Health & Fitness, Travel

Medical Tourism: What is it and where did it come from?

People travel across the world for a variety of reasons. Some are looking to visit friends or family; some are looking to conduct business; some are simply looking to explore an exciting and unfamiliar corner of the globe.

For a growing number of overseas travellers, however, the motives are more practical. There’s a service available in a foreign country, to which they have no access at home. Where this service is of a medical nature, this kind of travel is known as ‘medical tourism’.

So, if you can’t get a certain kind of cosmetic surgery on the NHS, and you don’t have the budget to go private in the UK, then you might pack your bags for a few weeks in Turkey, where the regulations on who can practice are a great deal more relaxed. In some cases, medical tourism isn’t simply driven by money: it might be that certain medical interventions are banned entirely in one country, like the US, but tolerated in another, like Mexico.

Medical tourism has surged in recent times, thanks to the Covid-19 pandemic. According to the New York Times, many Americans have lost out on health insurance thanks to the pandemic. In the UK, the story is slightly different – but the NHS still has considerable backlogs to clear, which have pushed many overseas.

We should also note that many of the people going overseas are actually immigrants returning to their homelands. They do this in order to overcome language barriers, and to be close to their families during recovery.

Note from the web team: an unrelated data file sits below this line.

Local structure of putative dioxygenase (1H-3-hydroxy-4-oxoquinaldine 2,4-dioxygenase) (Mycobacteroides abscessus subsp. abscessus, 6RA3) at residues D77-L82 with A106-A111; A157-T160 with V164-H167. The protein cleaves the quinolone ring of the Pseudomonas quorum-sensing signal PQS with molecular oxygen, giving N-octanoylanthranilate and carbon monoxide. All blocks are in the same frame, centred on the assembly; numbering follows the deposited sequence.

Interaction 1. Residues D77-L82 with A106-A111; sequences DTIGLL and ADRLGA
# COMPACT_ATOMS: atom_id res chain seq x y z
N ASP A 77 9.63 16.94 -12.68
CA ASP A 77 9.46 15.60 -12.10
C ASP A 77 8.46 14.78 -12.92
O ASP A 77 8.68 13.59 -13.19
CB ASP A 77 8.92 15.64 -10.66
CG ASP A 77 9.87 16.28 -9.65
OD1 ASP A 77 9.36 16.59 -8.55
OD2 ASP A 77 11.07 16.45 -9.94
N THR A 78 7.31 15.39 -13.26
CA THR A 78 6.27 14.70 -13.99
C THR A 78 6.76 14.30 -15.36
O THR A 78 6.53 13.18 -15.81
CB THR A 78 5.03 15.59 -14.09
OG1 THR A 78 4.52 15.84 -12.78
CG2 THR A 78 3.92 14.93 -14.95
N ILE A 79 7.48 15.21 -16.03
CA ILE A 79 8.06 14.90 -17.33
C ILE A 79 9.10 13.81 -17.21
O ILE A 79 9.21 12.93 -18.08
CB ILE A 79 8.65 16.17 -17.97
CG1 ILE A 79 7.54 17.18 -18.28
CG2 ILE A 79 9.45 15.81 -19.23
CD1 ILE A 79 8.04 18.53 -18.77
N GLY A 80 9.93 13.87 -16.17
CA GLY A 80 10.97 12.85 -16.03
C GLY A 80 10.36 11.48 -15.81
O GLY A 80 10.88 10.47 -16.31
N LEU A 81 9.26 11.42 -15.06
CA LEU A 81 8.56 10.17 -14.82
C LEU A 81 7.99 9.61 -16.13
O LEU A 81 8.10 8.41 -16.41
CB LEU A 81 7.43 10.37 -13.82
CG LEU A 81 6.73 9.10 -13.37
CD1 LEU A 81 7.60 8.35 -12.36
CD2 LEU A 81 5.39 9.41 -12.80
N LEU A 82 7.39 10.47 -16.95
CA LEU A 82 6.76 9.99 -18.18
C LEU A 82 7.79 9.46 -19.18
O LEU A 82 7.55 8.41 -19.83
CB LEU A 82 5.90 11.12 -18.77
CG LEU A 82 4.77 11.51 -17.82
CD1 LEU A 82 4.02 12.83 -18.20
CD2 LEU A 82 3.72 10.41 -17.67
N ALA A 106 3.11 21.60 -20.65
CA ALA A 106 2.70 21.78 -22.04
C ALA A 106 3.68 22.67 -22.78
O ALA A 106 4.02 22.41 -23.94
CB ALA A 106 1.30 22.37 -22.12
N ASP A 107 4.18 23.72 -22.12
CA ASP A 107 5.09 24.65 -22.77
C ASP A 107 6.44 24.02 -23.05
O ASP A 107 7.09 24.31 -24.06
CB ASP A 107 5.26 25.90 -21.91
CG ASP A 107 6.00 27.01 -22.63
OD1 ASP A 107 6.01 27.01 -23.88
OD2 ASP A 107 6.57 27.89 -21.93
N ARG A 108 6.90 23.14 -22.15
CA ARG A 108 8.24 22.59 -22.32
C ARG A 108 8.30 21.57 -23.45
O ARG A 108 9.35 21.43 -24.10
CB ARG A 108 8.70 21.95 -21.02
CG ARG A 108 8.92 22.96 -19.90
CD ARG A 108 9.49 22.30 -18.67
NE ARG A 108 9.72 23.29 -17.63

Some countries have become almost dependent on medical tourism, and offer luxury features like hotels and spas to complement the actual medical care itself. There might be more (relatively) unskilled staff on hand, too. Of course, this sort of thing doesn’t create medical competence, but it can make life easier for the patience.

What are the risks of medical tourism?

If you travel to a foreign country for medical treatment, then you won’t enjoy the same degree of protection under law that you might in the UK. In fact, that’s part of the reason for travelling: if doctors in the UK wouldn’t face severe punishment for performing the procedure you have in mind, then they wouldn’t object to doing it.

We should also note that there may be complications to flying home so quickly after surgery, including lethal blood clots. If you don’t have a firm grasp of the language in the country you’re travelling to, then you might end up misunderstanding the nature of the surgery being performed. While it’s possible to make a medical negligence claim overseas, it can be difficult – so it’s best to avoid the problem in the first place, wherever possible.